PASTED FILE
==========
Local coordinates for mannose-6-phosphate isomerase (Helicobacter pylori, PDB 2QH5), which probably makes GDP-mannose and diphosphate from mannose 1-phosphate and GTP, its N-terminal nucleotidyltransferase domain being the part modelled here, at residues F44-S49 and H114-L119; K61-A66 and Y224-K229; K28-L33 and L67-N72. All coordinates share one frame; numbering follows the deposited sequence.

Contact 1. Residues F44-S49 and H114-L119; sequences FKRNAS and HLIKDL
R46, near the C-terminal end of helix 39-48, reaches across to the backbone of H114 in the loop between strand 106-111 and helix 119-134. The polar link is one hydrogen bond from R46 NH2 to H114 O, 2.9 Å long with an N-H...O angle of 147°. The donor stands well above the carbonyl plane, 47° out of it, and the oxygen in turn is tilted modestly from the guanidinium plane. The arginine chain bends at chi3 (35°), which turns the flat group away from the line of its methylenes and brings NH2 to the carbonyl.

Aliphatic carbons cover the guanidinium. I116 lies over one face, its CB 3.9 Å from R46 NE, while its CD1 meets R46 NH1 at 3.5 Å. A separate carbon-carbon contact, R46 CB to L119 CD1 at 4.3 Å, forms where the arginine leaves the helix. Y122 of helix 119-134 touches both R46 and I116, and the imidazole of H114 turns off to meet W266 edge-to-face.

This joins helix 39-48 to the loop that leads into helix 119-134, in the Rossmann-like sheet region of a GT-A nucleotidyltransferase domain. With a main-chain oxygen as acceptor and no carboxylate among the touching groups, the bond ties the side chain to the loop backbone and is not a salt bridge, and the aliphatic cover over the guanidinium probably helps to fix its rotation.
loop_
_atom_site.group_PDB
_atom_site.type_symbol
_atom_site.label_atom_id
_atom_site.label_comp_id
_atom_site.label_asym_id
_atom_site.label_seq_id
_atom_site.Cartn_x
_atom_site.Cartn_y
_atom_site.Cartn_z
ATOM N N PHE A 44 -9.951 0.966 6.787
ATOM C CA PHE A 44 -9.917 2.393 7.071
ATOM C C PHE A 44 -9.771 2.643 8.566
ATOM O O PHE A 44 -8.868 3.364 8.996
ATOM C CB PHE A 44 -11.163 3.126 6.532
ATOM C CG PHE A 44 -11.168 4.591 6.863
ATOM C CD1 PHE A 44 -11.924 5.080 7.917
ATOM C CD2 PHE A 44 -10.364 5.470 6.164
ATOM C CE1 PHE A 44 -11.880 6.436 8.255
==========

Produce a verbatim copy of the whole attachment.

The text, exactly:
Local coordinates for mannose-6-phosphate isomerase (Helicobacter pylori, PDB 2QH5), which probably makes GDP-mannose and diphosphate from mannose 1-phosphate and GTP, its N-terminal nucleotidyltransferase domain being the part modelled here, at residues F44-S49 and H114-L119; K61-A66 and Y224-K229; K28-L33 and L67-N72. All coordinates share one frame; numbering follows the deposited sequence.

Contact 1. Residues F44-S49 and H114-L119; sequences FKRNAS and HLIKDL
R46, near the C-terminal end of helix 39-48, reaches across to the backbone of H114 in the loop between strand 106-111 and helix 119-134. The polar link is one hydrogen bond from R46 NH2 to H114 O, 2.9 Å long with an N-H...O angle of 147°. The donor stands well above the carbonyl plane, 47° out of it, and the oxygen in turn is tilted modestly from the guanidinium plane. The arginine chain bends at chi3 (35°), which turns the flat group away from the line of its methylenes and brings NH2 to the carbonyl.

Aliphatic carbons cover the guanidinium. I116 lies over one face, its CB 3.9 Å from R46 NE, while its CD1 meets R46 NH1 at 3.5 Å. A separate carbon-carbon contact, R46 CB to L119 CD1 at 4.3 Å, forms where the arginine leaves the helix. Y122 of helix 119-134 touches both R46 and I116, and the imidazole of H114 turns off to meet W266 edge-to-face.

This joins helix 39-48 to the loop that leads into helix 119-134, in the Rossmann-like sheet region of a GT-A nucleotidyltransferase domain. With a main-chain oxygen as acceptor and no carboxylate among the touching groups, the bond ties the side chain to the loop backbone and is not a salt bridge, and the aliphatic cover over the guanidinium probably helps to fix its rotation.
loop_
_atom_site.group_PDB
_atom_site.type_symbol
_atom_site.label_atom_id
_atom_site.label_comp_id
_atom_site.label_asym_id
_atom_site.label_seq_id
_atom_site.Cartn_x
_atom_site.Cartn_y
_atom_site.Cartn_z
ATOM N N PHE A 44 -9.951 0.966 6.787
ATOM C CA PHE A 44 -9.917 2.393 7.071
ATOM C C PHE A 44 -9.771 2.643 8.566
ATOM O O PHE A 44 -8.868 3.364 8.996
ATOM C CB PHE A 44 -11.163 3.126 6.532
ATOM C CG PHE A 44 -11.168 4.591 6.863
ATOM C CD1 PHE A 44 -11.924 5.080 7.917
ATOM C CD2 PHE A 44 -10.364 5.470 6.164
ATOM C CE1 PHE A 44 -11.880 6.436 8.255